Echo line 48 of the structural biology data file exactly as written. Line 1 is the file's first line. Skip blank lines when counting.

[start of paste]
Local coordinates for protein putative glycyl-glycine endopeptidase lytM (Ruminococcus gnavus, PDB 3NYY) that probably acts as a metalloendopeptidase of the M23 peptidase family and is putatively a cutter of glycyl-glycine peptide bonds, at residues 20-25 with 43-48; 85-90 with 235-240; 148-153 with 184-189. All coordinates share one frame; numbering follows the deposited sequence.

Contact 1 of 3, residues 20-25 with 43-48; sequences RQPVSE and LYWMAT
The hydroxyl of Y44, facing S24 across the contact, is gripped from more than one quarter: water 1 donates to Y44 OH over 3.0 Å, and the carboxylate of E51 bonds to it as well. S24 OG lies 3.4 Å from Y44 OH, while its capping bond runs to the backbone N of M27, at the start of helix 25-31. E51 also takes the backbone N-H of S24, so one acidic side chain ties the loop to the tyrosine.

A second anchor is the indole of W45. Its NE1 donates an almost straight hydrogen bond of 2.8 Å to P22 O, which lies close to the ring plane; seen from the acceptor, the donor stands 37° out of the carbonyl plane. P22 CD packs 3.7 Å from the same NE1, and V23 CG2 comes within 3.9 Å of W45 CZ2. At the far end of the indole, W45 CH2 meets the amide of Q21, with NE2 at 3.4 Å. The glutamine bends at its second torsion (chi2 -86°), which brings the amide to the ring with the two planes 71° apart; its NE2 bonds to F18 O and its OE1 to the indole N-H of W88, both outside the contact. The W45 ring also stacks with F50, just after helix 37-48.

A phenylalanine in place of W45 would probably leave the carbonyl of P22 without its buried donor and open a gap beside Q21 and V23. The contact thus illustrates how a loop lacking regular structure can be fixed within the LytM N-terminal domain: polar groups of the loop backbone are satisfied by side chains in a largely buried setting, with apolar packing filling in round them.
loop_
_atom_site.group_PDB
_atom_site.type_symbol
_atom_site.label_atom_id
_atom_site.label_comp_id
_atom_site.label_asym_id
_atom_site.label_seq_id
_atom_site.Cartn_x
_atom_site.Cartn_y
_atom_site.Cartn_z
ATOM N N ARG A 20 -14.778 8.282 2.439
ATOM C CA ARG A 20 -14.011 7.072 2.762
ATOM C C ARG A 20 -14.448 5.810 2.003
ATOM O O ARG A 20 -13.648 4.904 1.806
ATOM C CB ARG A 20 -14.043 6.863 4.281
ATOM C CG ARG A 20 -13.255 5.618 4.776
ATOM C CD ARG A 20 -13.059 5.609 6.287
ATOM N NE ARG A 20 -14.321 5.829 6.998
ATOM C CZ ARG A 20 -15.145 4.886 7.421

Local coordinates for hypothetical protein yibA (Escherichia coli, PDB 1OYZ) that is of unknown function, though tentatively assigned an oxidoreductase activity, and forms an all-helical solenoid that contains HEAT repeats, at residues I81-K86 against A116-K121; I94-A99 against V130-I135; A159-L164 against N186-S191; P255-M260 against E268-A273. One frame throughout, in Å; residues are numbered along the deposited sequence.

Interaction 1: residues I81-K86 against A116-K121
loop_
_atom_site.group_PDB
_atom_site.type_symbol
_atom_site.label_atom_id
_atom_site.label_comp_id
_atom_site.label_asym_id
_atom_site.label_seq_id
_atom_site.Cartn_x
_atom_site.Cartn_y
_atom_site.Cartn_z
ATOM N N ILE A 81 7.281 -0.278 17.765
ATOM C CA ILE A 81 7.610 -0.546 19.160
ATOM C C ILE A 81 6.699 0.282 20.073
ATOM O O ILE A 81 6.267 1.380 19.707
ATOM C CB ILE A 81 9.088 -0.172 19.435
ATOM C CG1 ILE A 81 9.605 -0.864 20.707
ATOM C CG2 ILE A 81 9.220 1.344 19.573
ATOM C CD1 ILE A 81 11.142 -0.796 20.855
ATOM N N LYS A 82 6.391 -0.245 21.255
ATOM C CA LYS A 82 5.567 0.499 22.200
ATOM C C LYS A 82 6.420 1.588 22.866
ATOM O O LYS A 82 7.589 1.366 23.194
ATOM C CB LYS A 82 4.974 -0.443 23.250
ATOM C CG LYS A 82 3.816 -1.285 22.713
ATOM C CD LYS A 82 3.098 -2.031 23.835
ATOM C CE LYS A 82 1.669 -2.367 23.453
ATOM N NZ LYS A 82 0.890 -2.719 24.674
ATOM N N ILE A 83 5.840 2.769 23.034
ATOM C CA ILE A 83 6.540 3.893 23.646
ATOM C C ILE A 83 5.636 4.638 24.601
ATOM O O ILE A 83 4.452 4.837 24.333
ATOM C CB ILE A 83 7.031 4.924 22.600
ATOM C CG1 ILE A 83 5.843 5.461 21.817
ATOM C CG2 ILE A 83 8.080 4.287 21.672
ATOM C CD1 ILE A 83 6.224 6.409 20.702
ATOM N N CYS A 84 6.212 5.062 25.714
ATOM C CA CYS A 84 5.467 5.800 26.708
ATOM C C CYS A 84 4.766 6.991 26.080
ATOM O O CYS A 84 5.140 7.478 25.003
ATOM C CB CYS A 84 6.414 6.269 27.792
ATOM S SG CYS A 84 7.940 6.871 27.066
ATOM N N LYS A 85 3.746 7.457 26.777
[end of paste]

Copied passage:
ATOM O O LYS A 82 7.589 1.366 23.194